Your form in the water is another important consideration for improving your technique. Great form dictates that you have your head up out the canoe and look directly ahead. You want your shoulders lifted too. Your weight should not be drooping on your chest but resting on your sternum as you use your core to curve your back.

Follow Through

A common rookie mistake is to stop paddling when the paddle is only past your body. You need to stick with the follow-through way past your body, as the longer you can, the more momentum you can carry, propelling your canoe faster with relatively minimal effort. 

2. Improve your strength and Endurance

If you have perfected your technique, your strength and endurance are the next things to worry about. Failure to do so would negatively impact your paddling when on the water, as you are more likely to experience long-lasting burnouts frequently. 

Stretching: Before and After

You need to warm up your joints before you hit the water. Ensuring your body is that much looser can be the difference between an interesting paddling experience and a day on the water you can not wait to forget. The cool-down session after is almost as important as the warm-up before hitting the water. You should drink enough water so your body can easily rid itself of the built-up lactic acid.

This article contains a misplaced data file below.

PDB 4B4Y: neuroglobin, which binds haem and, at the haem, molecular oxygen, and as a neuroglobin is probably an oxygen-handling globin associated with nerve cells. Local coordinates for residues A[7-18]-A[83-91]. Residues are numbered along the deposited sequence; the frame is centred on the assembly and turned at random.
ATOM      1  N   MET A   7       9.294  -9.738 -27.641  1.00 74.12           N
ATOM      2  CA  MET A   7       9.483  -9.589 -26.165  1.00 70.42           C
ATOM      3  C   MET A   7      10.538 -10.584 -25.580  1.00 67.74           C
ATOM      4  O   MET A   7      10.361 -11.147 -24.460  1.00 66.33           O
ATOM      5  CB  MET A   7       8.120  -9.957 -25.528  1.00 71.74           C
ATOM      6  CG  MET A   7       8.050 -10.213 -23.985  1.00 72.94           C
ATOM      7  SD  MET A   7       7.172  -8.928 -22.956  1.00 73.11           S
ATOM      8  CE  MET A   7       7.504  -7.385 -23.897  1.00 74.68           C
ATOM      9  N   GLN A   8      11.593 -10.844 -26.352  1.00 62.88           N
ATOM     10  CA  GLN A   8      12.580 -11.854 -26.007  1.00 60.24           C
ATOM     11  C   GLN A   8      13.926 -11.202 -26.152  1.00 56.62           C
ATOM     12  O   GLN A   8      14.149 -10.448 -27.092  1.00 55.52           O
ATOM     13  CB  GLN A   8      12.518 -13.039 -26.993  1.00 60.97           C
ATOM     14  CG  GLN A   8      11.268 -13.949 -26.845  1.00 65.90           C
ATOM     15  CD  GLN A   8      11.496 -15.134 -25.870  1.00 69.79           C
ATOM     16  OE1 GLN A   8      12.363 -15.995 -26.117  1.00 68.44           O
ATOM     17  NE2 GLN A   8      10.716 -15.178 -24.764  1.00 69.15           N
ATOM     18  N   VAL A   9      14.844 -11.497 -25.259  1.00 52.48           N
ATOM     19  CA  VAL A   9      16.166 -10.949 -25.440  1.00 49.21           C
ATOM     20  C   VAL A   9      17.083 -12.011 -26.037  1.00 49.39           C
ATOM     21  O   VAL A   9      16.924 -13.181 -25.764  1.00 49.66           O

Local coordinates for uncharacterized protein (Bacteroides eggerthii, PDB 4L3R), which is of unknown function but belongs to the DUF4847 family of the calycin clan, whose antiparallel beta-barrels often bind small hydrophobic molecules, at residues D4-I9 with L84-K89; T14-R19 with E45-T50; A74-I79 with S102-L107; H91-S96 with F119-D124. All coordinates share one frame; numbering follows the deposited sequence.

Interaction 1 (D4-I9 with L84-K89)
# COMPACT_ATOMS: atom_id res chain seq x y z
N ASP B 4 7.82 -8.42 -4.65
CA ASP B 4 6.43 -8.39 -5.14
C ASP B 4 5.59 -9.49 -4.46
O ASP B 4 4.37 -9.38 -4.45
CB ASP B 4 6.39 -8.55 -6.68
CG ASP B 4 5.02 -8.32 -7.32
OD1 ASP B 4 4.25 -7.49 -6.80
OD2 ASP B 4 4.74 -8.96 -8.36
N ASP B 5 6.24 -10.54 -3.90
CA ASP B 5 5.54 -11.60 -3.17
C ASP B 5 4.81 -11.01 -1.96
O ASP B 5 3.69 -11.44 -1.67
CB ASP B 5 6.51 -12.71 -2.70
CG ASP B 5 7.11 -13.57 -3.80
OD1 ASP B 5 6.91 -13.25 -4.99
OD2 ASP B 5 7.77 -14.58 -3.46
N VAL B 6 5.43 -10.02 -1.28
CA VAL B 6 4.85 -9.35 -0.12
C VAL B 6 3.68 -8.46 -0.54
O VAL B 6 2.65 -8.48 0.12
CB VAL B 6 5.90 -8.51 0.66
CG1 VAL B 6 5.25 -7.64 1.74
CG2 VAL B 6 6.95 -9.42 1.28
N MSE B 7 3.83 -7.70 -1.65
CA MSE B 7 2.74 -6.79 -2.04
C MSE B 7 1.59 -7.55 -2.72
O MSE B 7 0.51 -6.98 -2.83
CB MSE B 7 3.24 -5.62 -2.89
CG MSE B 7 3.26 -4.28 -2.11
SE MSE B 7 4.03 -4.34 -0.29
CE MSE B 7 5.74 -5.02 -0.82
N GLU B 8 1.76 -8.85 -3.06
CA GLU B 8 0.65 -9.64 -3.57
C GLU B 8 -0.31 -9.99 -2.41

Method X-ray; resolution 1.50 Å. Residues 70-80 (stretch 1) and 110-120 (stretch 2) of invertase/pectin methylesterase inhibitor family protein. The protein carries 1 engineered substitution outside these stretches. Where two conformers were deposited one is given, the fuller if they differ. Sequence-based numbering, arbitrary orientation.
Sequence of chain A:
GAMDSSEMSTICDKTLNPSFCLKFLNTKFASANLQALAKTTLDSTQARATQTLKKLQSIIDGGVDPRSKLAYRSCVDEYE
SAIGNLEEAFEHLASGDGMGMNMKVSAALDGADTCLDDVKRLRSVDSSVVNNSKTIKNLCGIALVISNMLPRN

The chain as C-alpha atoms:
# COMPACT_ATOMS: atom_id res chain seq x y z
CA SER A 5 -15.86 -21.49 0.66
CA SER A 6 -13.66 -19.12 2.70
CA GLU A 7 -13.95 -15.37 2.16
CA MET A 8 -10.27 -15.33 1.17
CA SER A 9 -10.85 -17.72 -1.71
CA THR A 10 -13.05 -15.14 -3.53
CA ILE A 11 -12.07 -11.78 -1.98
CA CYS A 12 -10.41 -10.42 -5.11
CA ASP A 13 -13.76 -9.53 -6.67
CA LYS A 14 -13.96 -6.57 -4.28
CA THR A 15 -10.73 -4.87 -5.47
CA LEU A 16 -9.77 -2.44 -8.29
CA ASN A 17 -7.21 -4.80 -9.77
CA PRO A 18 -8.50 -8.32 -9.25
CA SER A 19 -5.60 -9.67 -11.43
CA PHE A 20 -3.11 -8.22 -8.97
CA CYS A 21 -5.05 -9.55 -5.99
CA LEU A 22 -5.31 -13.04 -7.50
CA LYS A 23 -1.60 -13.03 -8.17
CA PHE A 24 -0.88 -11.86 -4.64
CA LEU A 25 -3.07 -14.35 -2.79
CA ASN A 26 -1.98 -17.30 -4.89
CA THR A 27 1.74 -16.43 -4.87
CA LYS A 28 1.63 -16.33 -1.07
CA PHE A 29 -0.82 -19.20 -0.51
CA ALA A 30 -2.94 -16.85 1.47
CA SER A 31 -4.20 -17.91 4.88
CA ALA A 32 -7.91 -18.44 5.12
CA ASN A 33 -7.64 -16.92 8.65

Strength Training

Before hitting the water, you want to ensure you get some strength training done. This ensures that your body can handle the physical strain from paddling on the water for extended periods. The following are some routines you can implement to build up your strength: 

Single Arm Bent Over Row

Use one side of your body at a time since paddling is also a unilateral movement. This exercise targets the lats muscle (back), the shoulders (teres major, teres minor and posterior deltoid), the brachioradialis, brachialis and biceps, and the upper back (rhomboid, traps). 

How to do a single arm bent over row:

1. Stand with your feet apart with all your weight on the foot in front.